Bulgarian vegans stood firm in protests against an event called Meat Mania, which, as the name suggests, is an exhibition all about meat and its industry. While their protests did not lead to the cancellation of the event, the chair of the Bulgarian vegan union, Nikola Donev, says their team knows this is a marathon, not a sprint.
“No, we were unable to stop the show. It’s not a fast process. We are just the voice of the animals and we want to inform people about animal problems and how not to exploit them…” they began. “And our actions are still successful. Now the notion – meat is murder is not a taboo. We have about 400 volunteers now,” Donev explained. This growing team has their eyes on politics, with a growing list of goals that require legislation across the board.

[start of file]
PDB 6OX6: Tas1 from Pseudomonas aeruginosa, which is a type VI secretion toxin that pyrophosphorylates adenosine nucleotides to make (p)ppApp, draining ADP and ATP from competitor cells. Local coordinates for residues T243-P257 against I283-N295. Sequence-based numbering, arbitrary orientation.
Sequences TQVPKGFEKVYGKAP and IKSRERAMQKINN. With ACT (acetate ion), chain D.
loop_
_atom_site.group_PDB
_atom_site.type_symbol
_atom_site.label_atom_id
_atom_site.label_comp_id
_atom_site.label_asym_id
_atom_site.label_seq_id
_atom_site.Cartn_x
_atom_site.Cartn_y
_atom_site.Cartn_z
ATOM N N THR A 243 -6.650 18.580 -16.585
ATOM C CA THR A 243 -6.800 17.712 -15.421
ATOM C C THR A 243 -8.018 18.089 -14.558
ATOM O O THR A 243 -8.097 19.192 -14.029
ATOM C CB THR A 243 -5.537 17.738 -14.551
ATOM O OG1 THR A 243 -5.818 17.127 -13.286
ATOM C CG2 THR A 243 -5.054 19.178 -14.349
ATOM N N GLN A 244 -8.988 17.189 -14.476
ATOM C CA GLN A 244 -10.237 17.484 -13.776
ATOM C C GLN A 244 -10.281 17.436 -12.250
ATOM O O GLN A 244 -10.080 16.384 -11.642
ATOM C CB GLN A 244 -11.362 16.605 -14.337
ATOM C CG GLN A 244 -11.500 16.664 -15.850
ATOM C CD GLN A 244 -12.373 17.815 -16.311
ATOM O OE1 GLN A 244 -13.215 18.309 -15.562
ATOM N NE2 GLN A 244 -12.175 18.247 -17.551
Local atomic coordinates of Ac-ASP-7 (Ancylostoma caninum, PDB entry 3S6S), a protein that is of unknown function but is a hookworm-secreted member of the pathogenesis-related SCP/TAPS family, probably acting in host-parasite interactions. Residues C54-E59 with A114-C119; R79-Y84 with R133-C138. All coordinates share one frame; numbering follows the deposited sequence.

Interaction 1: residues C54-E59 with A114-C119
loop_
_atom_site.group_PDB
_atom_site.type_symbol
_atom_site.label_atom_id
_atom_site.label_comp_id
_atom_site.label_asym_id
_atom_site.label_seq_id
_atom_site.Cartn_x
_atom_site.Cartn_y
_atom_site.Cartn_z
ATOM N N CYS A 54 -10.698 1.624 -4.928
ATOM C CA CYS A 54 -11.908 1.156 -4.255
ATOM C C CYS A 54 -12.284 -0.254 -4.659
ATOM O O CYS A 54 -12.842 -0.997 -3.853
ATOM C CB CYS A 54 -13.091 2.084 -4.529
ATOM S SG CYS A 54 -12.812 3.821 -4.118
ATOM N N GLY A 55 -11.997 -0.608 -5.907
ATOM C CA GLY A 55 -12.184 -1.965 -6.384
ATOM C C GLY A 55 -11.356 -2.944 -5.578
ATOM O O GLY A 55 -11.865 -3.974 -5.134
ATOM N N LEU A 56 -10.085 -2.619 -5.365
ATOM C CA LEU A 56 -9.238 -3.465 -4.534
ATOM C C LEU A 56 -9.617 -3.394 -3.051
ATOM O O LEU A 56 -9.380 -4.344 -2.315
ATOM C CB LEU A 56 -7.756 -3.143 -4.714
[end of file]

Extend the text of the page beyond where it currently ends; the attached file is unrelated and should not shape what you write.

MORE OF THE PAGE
Donev said that it’s only logical that vegans get involved with politics. “We want to create a political party. We are aware that in order to bring such social pressure and lobby, we need to get involved in all institutions.”
This won’t be the first time vegans and animal rights activists have made it into politics of course. Some other examples include the USA’s Humane Party which urges all the candidates, officers, and all board members to sign an oath to restrain themselves from the use of animal products and services. The Animal Protection Party of Canada – founded in Toronto in 2005 is focused on animal rights and the environment.
Veganism certainly intersects with politics, as it does with health, business, and culture. Donev and their growing team are trying to make a larger platform for vegans in Bulgaria, and, if successful, they may inspire change all over the world.